Editor’s Letter: Technology and the future of woodworking
Mike Pekovich answers the question; what will woodworking look like 50 years from now?
Over dinner with some woodworking friends, the question came up: What will woodworking look like 50 years from now? My first thought was that it would look pretty much the same; whether you’re talking about building techniques or design trends, things tend to move slowly in the craft. My friend asked, “but what about the new technologies like that self-driving router; doesn’t that reduce the amount of skill needed for woodworking?”
I don’t think making woodworking easier is a bad thing. If there are ways to lower the barriers of entry to the craft, then we should make them available. Whether you bolt metal legs to a slab of wood or grab some home-center pine and make something with pocket screws, getting that first project under your belt and feeling the sense of accomplishment that comes with it are critical to igniting the passion that will lead to more ambitious projects. One of my first projects as a kid was a small box nailed together and spray-painted gold. Leather laces borrowed from my baseball glove attached the lid, and a square of burlap lined the bottom. I’ve made quite a few projects since then, but I don’t think I’ve ever matched the satisfaction I got from that first box.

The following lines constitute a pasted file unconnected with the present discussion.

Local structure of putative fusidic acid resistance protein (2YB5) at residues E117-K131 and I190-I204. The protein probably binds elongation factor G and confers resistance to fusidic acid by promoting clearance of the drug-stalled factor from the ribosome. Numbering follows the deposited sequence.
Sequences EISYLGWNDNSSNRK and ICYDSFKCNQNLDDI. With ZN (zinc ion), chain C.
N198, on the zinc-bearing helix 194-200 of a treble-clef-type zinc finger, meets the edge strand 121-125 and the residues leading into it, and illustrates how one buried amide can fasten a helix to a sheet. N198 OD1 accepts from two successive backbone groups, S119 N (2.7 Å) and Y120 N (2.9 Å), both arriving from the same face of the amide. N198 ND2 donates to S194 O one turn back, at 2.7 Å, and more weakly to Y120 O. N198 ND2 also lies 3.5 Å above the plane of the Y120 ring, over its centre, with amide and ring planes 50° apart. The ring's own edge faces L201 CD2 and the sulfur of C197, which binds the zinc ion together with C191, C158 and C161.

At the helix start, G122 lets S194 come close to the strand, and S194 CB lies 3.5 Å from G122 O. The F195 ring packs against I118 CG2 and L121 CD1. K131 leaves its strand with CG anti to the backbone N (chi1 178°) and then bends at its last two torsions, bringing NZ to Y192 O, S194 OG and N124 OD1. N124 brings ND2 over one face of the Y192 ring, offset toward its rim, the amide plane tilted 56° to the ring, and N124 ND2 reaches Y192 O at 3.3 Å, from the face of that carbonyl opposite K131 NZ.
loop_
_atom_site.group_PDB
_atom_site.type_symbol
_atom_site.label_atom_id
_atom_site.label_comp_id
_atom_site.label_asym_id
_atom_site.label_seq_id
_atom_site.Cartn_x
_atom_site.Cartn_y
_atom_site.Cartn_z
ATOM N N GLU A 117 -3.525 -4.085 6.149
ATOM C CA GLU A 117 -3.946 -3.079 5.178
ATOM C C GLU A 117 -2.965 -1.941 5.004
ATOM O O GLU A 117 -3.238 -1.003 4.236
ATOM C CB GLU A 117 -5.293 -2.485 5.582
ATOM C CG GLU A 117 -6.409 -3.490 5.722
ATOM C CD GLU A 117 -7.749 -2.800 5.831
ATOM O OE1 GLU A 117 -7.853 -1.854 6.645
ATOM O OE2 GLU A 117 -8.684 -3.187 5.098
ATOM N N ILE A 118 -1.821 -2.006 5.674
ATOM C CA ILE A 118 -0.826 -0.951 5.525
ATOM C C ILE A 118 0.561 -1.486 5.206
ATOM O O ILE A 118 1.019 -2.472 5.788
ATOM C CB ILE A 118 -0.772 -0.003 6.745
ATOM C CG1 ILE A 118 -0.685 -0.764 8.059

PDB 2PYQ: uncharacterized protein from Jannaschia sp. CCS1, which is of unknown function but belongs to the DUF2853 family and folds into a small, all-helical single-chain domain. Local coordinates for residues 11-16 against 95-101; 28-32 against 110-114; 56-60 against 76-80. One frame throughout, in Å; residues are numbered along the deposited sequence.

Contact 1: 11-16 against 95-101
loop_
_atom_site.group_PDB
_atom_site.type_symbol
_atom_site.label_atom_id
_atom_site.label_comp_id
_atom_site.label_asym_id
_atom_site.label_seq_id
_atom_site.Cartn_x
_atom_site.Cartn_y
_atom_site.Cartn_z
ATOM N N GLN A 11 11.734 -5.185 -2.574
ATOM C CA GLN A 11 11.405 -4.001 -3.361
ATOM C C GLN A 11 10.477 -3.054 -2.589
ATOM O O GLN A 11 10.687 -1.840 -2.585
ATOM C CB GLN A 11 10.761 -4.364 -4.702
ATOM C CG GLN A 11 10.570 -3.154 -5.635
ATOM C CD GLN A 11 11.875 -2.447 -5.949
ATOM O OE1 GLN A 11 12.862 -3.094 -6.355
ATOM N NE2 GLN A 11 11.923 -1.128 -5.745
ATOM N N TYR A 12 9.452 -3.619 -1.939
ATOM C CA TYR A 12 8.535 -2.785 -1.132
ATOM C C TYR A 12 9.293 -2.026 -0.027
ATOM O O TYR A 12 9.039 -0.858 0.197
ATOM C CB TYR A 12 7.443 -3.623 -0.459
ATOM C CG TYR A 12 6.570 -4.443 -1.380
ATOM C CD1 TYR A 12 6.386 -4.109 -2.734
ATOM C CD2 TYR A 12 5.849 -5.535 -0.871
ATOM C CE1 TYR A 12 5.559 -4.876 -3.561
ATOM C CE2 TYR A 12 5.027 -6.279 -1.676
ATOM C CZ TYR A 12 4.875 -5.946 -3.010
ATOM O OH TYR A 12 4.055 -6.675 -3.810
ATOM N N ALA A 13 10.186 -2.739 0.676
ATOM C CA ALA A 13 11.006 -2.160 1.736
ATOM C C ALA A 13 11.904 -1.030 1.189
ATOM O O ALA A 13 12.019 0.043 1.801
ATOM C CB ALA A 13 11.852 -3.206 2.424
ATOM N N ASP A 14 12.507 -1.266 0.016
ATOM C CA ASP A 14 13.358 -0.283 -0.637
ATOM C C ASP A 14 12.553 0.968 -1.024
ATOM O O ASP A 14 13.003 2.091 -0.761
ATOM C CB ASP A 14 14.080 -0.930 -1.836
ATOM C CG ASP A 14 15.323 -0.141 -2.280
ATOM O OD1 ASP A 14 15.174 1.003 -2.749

My second point is that new technologies, whether a handplane with a Norris-style adjuster, a tablesaw with a fence that actually stays square, or a CNC router, don’t make the building process more “automatic” or less thoughtful. They are just tools that need to be understood and used in a way that will produce the desired results. Personally, I take joy in the ingenuity involved in getting my tablesaw to do some amazingly creative and accurate work. My friend, on the other hand, finds the most satisfaction from “getting in there with hand tools and just making a go of it.” And this gets to the heart of an important aspect of woodworking. The tools and methods we choose determine our relationship to the material and our fundamental experience when working with wood. While I’m fond of saying that the end product is what is important to me and not necessarily the means I take to get there, at a certain level, I admit that the methods and tools we choose play a big role in determining the essence of the final product, and certainly our experience along the way. I know of some woodworkers who avoid certain machines they own because “it doesn’t feel like woodworking,” and I know others who expound with glee about the creative possibilities available with their new computer-guided tools.
In the end, it comes down to the reasons we find ourselves in the shop, the experience we hope to have there, and the things we want to accomplish. That calculus is going to be different for every woodworker. And happily, there is a satisfying path available for each of us. So go ahead: Dive in with that new tool. Or stick with what you have. Either way, you win.
From Fine Woodworking #297